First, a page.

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DALLAS, Texas (LifeSiteNews) – Former President Donald Trump again took credit for the controversial COVID-19 vaccines this past weekend, revealing he personally received a booster shot and claiming the still-hesitant — many of whom are current or former Trump supporters — are “playing right into [the Left’s] hands.”

The remarks came during a Dallas stop on Sunday as part of Trump’s “History Tour” with pundit Bill O’Reilly.

But, look, we did something that was historic. We saved tens of millions of lives worldwide — we, together, all of us, not me, we — we got a vaccine done, three vaccines done, and tremendous therapeutics like Regeneron and other things that have saved a lot of lives. We got a vaccine done in less than nine months, it was supposed to take from five to 12 years. Because of that vaccine, because of that vaccine, millions and millions of people — I think this would have been the Spanish flu of 1917 where up to a hundred million people died. This was going to ravage the country far beyond what it is right now.

Take credit for it. Take credit for it, it’s a great — what we’ve done is historic. Don’t let them take away, don’t take it away from ourselves, you’re playing that — you’re playing right into their hands when you sort of like, ‘oh, the vaccine.’” If you don’t want to take it you shouldn’t be forced to take it, no mandates, but take credit, because we saved tens of millions of lives, tens of millions of lives. Take credit. Don’t let them take that away from you. Do you agree with that?

As the crowd cheered in the affirmative, O’Reilly asked the president if he had gotten a booster shot for his vaccination, to which Trump answered “yes.” O’Reilly revealed he had as well, but before he could continue speaking, a small smattering of boos could be heard among the crowd.

“Don’t, don’t, don’t, no, no,” Trump chided the dissenters, pointing to the side of the stage. “That’s all right, it’s a very tiny group over there.”

Trump, who contracted COVID himself in October 2020 yet still took the Pfizer vaccine the following January, has been overwhelmingly supportive of the vaccines, which were developed under his administration’s “Operation Warp Speed” initiative in a tenth of the time vaccine development usually takes and a quarter of the time it took the previous record-holder, the mumps vaccine. 

With many of Trump’s conservative actions undone by President Joe Biden’s executive orders, his judicial appointments not ruling how conservatives hoped, and many of his 2016 campaign planks (such as a southern border wall and overhauled federal agencies) unfulfilled, the COVID vaccines are arguably Trump’s most enduring presidential legacy, giving him a significant investment in their being viewed positively. But they are also possibly the biggest source of division between Trump and many in his own base.

 

A body of data suggests that the mass vaccination strategy for defeating COVID-19 has failed. The federal government considers more than 204 million Americans (61% of the eligible) to be “fully vaccinated” (a moving target given the vaccines’ temporary nature), yet ABC News reported in October that more Americans died of COVID-19 this year (353,000) than in all of 2020 (352,000), according to data from Johns Hopkins University.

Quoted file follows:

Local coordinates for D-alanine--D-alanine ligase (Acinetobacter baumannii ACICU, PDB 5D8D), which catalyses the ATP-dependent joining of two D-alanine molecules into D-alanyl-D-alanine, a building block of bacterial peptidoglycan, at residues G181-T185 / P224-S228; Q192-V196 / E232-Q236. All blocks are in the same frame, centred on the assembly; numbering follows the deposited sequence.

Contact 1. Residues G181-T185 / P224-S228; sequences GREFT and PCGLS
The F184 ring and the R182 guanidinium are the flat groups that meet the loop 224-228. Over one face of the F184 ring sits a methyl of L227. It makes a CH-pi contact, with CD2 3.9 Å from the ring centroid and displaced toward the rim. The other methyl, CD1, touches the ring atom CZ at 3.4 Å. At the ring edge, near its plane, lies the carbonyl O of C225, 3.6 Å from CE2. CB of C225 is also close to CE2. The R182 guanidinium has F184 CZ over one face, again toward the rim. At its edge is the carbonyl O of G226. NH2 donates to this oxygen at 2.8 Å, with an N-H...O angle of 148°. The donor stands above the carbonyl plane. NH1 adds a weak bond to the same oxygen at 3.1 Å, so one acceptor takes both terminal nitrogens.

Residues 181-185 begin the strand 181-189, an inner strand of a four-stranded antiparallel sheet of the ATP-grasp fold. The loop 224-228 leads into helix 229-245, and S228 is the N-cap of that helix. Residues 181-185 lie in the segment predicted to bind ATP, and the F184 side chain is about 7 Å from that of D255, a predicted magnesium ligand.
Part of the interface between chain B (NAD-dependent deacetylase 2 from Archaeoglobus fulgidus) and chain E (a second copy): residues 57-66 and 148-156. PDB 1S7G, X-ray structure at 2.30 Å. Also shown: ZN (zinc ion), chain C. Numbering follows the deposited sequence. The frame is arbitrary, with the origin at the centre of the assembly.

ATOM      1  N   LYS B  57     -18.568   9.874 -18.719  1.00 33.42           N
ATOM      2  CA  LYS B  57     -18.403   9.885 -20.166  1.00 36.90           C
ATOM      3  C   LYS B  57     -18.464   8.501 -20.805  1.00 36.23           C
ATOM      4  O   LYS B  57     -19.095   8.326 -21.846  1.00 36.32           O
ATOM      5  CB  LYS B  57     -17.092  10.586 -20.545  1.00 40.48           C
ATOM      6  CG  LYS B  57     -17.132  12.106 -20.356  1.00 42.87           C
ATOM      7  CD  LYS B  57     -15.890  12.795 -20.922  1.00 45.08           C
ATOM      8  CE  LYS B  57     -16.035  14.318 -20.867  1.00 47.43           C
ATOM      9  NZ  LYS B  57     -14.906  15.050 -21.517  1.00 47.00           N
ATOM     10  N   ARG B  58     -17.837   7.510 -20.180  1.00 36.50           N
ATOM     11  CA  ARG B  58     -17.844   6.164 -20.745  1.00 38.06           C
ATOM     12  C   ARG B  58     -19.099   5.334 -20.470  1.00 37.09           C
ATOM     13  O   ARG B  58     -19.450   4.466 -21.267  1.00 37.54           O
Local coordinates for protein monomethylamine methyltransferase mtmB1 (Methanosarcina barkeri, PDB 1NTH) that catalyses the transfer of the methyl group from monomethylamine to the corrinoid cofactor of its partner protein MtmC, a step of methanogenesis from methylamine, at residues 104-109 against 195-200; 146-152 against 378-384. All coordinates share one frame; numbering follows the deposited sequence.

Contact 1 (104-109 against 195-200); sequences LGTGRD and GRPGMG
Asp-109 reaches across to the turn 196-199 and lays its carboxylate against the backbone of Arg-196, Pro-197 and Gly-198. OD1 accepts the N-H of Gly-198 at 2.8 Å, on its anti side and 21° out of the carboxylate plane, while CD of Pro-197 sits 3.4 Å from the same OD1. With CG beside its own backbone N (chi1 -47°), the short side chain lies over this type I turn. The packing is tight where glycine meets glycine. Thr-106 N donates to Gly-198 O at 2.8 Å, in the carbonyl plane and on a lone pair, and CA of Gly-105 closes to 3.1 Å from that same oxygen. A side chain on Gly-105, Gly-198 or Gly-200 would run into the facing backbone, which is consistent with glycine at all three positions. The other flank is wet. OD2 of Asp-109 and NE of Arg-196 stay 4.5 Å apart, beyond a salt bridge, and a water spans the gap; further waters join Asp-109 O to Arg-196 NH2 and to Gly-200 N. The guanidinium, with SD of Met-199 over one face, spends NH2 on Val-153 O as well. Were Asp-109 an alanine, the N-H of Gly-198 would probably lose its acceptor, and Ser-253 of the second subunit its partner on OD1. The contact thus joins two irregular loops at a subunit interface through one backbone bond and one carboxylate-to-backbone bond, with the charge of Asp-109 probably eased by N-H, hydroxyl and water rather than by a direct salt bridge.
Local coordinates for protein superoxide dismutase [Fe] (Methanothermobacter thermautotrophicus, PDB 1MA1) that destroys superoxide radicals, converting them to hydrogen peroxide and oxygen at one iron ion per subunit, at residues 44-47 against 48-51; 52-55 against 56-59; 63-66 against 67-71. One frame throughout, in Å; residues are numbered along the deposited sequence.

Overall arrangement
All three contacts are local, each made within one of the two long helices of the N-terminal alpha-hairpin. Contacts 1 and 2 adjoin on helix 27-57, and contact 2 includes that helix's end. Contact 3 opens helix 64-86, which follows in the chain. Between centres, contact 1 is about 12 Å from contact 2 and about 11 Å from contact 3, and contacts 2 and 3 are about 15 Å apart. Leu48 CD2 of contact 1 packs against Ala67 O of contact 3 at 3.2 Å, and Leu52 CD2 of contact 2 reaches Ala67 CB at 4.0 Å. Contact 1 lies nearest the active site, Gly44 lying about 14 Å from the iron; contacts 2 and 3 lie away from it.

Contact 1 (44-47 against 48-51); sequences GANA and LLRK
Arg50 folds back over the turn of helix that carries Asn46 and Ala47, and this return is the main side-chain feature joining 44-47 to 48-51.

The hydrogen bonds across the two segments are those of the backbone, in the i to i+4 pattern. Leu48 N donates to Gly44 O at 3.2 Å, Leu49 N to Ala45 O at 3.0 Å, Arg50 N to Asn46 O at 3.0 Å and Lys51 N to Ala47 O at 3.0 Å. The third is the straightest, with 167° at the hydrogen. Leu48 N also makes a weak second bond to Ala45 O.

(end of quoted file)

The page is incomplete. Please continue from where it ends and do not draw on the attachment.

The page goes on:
While there is some evidence the COVID vaccines can reduce the severity of COVID infections, it has also been theorized that their failure is partially due to misconceptions about recipients’ ability to still spread COVID, leading them to abandon pre-vaccine safety and hygiene practices, as well as their driving the mutation of virus variants by failing to stop transmission. 

Further, their long-term effects remain unknown, and significant concerns remain about their safety given a development period many consider to have been rushed. Vaccine defenders note that Operation Warp Speed was not starting from scratch, but rather relied on years of prior research into mRNA technology; and that one of the innovations of the initiative was conducting various aspects of the process concurrently rather than sequentially, eliminating delays unrelated to safety. However, those factors do not fully account for the condensing of clinical trial phases — each of which can take anywhere from 1-3 years on their own — to just three months apiece.

While cases of severe harm reported to the federal Vaccine Adverse Event Reporting System (VAERS) after taking COVID shots represent less than one percent of total doses administered in the United States, a 2010 report submitted to the U.S. Department of Health & Human Services’ (HHS) Agency for Healthcare Research and Quality (AHRQ) warned that VAERS caught “fewer than 1% of vaccine adverse events.” May reporting from NBC News quotes several mainstream experts acknowledging “gaps” in federal vaccine monitoring.

President Joe Biden specifically cited Trump’s comments Tuesday as part of his latest appeal for the COVID vaccines and his administration’s vaccine mandates, a name-drop that is certain to be a topic of discussion if Trump decides to seek the Republican presidential nomination again in 2024.

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